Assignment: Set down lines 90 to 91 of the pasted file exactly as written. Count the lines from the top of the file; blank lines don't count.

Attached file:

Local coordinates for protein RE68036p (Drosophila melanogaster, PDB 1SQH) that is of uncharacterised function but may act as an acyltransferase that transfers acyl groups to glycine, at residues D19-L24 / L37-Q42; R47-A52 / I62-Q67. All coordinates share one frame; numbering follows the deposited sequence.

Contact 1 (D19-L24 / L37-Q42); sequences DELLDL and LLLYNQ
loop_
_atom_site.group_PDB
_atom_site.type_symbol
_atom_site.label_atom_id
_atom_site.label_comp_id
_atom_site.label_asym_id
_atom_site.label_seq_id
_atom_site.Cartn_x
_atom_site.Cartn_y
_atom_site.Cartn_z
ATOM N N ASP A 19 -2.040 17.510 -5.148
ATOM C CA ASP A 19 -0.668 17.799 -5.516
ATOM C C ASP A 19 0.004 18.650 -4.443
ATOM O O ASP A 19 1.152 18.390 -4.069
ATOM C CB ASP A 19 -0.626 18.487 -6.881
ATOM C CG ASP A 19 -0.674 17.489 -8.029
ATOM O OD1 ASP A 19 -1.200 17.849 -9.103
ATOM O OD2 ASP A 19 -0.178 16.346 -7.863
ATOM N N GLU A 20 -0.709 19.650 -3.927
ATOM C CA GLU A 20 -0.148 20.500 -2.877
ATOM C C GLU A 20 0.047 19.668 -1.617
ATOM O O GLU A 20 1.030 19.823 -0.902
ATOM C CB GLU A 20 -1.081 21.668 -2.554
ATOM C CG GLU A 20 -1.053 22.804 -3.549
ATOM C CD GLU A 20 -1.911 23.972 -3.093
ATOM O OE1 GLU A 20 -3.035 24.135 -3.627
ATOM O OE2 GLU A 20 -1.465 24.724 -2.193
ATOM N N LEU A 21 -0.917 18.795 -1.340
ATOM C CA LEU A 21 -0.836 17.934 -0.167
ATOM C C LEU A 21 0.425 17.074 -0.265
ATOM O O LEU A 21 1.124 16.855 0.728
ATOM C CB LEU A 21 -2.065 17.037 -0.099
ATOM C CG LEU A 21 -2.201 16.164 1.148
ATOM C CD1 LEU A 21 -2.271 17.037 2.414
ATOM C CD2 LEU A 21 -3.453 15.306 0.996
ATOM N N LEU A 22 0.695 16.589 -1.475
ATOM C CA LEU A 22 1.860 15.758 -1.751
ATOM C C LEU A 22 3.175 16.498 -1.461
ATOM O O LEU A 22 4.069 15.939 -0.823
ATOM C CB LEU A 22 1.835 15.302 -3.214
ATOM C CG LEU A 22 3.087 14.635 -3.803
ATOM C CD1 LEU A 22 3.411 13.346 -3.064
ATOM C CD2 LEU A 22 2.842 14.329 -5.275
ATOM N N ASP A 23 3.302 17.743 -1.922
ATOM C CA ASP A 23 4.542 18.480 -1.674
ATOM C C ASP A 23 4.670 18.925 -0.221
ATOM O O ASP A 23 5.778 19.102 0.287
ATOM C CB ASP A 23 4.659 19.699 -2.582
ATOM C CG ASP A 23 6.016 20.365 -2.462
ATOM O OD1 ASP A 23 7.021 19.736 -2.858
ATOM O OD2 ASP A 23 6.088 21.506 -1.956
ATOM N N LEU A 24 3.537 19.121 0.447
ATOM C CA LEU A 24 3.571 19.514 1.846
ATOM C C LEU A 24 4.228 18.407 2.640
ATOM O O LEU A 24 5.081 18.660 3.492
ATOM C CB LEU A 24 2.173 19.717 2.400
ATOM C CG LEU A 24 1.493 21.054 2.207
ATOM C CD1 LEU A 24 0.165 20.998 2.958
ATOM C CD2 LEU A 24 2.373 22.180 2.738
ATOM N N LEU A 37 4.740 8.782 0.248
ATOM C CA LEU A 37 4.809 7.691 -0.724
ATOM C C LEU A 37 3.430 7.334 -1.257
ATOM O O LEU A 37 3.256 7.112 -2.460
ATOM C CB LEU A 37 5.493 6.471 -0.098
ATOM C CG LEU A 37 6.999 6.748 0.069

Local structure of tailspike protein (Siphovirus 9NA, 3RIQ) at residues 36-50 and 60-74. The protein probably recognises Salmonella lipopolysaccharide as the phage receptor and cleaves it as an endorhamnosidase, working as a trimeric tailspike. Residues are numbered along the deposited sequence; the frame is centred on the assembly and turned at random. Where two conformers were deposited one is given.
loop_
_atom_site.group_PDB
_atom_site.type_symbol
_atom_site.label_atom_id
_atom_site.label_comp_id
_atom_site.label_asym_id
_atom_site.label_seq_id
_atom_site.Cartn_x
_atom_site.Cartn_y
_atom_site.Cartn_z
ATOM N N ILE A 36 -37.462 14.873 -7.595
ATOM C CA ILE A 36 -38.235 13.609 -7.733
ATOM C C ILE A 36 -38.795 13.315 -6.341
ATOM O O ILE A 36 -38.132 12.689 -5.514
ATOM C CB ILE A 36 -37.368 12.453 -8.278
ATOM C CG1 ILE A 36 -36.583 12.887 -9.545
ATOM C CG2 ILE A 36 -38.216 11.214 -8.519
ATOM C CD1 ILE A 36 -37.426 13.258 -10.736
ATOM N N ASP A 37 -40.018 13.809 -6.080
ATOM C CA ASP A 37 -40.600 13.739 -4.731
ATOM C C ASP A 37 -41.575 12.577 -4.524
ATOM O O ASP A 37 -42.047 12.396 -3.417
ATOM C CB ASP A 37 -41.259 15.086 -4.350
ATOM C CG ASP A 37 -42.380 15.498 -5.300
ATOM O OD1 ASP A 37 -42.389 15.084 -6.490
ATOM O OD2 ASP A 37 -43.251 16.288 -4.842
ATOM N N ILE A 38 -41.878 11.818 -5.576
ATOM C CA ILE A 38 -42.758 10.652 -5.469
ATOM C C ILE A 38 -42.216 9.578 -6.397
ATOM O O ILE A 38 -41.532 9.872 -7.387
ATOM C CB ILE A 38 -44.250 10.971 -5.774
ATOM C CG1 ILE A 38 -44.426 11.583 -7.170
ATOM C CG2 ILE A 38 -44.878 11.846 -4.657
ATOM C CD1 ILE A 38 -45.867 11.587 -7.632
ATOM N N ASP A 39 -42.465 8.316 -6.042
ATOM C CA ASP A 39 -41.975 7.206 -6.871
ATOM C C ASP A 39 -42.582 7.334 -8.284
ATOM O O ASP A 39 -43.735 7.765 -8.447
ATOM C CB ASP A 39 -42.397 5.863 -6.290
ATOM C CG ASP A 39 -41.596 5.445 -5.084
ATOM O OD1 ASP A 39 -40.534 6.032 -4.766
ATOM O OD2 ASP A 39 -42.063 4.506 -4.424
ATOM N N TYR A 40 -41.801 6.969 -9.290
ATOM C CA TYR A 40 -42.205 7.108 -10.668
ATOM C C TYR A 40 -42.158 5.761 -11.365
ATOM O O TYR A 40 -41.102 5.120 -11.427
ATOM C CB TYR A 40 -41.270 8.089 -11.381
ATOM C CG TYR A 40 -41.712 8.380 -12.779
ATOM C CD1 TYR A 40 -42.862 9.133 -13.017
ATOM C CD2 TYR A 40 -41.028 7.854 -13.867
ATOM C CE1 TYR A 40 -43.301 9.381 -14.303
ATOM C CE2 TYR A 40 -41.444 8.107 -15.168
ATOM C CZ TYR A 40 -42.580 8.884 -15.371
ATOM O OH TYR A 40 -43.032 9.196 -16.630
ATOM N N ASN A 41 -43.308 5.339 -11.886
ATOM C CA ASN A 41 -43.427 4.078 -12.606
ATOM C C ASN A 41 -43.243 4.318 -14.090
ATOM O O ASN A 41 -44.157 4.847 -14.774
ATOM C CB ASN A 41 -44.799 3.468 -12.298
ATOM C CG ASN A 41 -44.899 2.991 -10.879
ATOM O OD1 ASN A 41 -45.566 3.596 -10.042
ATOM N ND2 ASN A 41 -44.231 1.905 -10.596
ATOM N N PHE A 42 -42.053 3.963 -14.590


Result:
ATOM O O ASP A 37 -42.047 12.396 -3.417
ATOM C CB ASP A 37 -41.259 15.086 -4.350